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ARS Home » Midwest Area » Madison, Wisconsin » U.S. Dairy Forage Research Center » Cell Wall Biology and Utilization Research » Research » Publications at this Location » Publication #393548

Research Project: Investigating Microbial, Digestive, and Animal Factors to Increase Dairy Cow Performance and Nutrient Use Efficiency

Location: Cell Wall Biology and Utilization Research

Title: Evaluation of three collection protocols to determine urine output and urinary urea nitrogen excretion in dairy cows in response to dietary salt supplementation

item LETELIER, PAULINA - University Of Wisconsin
item Zanton, Geoffrey
item WATTIAUX, MICHEL - University Of Wisconsin

Submitted to: Journal of Dairy Science
Publication Type: Peer Reviewed Journal
Publication Acceptance Date: 3/18/2024
Publication Date: N/A
Citation: N/A

Interpretive Summary: This study evaluated three protocols to determine urine output and urinary urea-N (nitrogen) excretion. Urinary urea-N excretion, the end-product of N metabolism in dairy cows, was lower when determined by spot sampling compared to bladder catheterization or via an external collection cup device. Urea-N and creatinine concentration were greater for spot sampling than for bladder catheterization. Urine specific gravity explained 66.5, 73.2, and 32.1% of the variation in urine output for bladder catheterization, collection cup, and spot sampling, respectively which could lead to reasonably good predictions of urine output for the former two methods. Increasing salt in the diet tended to increase urine output, decrease urinary urea-N concentration, and milk protein concentration and yield. Determining and predicting urine and urinary nitrogen output for on-farm application and nutrient management require robust methods for data generation and validation. This experiment provides a test and recommendations for existing and common methods of urine collection and estimation.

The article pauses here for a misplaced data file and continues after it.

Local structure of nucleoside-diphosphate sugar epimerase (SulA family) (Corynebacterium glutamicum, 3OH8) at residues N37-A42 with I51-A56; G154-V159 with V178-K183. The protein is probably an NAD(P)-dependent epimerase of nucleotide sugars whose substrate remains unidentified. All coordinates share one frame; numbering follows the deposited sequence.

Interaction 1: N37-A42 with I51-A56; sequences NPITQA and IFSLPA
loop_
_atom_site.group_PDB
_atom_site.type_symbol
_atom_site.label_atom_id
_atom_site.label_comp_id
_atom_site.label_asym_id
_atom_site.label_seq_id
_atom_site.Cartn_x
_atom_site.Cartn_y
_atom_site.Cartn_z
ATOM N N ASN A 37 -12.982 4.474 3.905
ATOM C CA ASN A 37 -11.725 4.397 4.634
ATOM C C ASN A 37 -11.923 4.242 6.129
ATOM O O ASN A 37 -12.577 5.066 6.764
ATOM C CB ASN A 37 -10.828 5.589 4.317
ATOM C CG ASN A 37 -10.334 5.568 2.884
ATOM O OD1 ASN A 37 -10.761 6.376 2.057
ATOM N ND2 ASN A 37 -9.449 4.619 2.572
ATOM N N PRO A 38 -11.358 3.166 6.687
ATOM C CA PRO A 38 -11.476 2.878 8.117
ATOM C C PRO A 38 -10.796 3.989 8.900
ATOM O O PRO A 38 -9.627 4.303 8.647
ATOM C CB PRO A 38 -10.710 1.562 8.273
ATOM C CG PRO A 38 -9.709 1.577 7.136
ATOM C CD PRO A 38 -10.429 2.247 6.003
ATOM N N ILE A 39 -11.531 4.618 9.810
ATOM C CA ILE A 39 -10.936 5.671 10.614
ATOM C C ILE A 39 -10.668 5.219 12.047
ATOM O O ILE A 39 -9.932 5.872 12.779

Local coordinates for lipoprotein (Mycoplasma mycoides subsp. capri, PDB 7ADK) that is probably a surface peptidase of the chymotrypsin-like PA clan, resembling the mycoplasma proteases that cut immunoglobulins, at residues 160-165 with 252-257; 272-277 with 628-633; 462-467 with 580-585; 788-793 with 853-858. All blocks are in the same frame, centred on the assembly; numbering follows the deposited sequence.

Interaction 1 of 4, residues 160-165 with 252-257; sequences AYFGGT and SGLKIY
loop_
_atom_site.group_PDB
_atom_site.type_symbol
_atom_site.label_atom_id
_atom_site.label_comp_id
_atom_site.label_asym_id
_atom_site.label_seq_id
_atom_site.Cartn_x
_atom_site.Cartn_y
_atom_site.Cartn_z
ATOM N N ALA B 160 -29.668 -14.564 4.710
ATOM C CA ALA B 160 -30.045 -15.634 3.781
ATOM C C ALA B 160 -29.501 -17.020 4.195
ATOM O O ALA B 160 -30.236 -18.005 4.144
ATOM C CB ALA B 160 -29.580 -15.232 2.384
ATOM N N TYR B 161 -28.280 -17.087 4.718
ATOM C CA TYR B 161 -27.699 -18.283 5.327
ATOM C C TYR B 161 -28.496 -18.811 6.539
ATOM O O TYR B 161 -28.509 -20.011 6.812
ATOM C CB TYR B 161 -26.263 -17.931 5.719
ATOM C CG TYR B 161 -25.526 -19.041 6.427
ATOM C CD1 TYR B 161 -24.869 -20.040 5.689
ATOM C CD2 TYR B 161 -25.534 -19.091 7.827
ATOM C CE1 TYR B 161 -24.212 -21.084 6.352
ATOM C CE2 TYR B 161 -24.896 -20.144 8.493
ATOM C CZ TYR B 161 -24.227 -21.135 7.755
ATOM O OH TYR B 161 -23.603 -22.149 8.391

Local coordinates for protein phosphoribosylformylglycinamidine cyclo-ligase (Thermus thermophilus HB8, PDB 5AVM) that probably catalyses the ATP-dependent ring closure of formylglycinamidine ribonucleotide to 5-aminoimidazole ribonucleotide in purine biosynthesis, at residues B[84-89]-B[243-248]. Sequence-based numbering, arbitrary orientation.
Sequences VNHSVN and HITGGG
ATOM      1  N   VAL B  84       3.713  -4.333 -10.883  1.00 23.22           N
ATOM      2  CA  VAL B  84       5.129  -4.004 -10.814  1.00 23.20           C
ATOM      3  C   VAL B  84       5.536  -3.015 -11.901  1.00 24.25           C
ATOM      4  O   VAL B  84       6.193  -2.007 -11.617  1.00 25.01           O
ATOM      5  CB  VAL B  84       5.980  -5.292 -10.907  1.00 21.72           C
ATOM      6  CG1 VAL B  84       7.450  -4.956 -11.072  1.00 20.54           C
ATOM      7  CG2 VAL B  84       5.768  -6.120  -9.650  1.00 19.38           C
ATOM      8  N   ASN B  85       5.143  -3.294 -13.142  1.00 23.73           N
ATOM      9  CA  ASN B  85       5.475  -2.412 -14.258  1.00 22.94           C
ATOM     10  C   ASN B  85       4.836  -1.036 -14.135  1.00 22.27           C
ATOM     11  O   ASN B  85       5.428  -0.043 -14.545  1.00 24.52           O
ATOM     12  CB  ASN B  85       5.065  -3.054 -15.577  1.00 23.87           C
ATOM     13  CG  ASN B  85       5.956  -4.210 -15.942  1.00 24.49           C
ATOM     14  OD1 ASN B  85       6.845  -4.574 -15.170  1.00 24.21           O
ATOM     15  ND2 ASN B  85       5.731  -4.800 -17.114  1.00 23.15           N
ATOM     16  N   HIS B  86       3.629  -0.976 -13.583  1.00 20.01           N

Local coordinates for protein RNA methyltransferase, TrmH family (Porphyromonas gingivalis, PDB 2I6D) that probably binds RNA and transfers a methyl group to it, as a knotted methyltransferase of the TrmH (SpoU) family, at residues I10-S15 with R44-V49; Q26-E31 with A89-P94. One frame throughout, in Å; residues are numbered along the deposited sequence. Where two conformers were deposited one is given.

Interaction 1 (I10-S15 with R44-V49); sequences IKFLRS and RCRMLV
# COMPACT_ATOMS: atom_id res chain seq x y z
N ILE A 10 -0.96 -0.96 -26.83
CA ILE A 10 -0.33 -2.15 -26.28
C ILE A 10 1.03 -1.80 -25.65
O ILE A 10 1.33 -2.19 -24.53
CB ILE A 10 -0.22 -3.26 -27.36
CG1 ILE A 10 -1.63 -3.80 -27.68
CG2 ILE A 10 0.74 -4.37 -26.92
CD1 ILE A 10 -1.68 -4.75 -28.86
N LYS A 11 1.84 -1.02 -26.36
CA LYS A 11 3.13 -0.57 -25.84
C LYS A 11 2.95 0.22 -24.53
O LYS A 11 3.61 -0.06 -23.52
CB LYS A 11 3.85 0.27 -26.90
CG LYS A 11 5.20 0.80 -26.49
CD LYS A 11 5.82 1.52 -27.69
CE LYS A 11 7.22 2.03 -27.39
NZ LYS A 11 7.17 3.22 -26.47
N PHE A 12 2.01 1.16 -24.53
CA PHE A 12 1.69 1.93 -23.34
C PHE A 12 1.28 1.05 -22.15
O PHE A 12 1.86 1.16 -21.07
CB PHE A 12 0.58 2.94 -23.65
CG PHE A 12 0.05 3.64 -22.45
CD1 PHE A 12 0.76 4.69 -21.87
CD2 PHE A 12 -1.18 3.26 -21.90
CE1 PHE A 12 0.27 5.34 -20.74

Technical Abstract: Urine output and urinary urea-N (UUN) excretion is a critical measure to accurately evaluate N metabolism in lactating dairy cows and environmental concerns related to manure N. The main objectives of this study were to: (a) compare estimates of UUN, urine output, and related variables from three pre-established measurement protocols (bladder catheterization, external collection cup, and spot sampling) and from dietary salt supplementation, (b) study within-day and between-day variation in UUN, urine output, creatinine concentration (mg/dL), and excretion (mg/kg body weight) as affected by measurement protocol, and (c) to evaluate urine specific gravity as a predictor of urine output. Twelve multiparous Holstein cows were used in a split-plot, Latin square design. Cows were randomly assigned to a diet (main plot) containing either 0.7 or 1.7% NaCl (dry matter basis). Cows were then assigned to a sequence of three measurement protocols (sub-plot) in a balanced 3 × 3 Latin square with 14-d period. Urine was collected and measurements were conducted every 4 h in a 24-h period for 3 consecutive days. Urine specific gravity was measured by refractometry. Urine output was calculated directly for total collection procedures (bladder catheterization and external collection cup) or by estimation using cow body weight and urinary creatinine concentration for spot sampling (assuming 29 mg creatinine excretion/kg body weight per d). Compared to bladder catheterization, the spot sampling protocol predicted 26 g/d lower UUN excretion and 6.8 kg/d lower urine output. However, UUN concentration was 58 mg/dL greater for the spot sampling compared to the bladder catheterization protocol. Urine output tended lower for the collection cup procedure, although no difference in UUN concentration or excretion was observed when compared to bladder catheterization. Creatinine concentration was greater for spot sampling (88.1 ± 3.19 mg/dL) compared to the other two protocols (64.7 mg/dL). Salt supplementation tended to increase urine output and decrease urinary urea concentration and milk protein concentration and yield. Urine output exhibited greater within-day and between-day variation for the collection cup compared to bladder catheterization protocol. The collection cup protocol resulted in greater coefficient of variation (CV) for UUN excretion than bladder catheter for d1 and d2 of sampling (27.0 versus 10.2%, respectively) but not for d3 of sampling (10.4 versus 9.25%, respectively) suggesting that an adaptation may improve data quality from the collection cup protocol. Thus, collection cup device may be used as a less invasive protocol than bladder catheterization to determine UUN excretion. Urine specific gravity explained 66.5, 73.2, and 32.1% of the variation in urine output for bladder catheterization, collection cup, and spot sampling, respectively, which may result in improved urine volume predictions.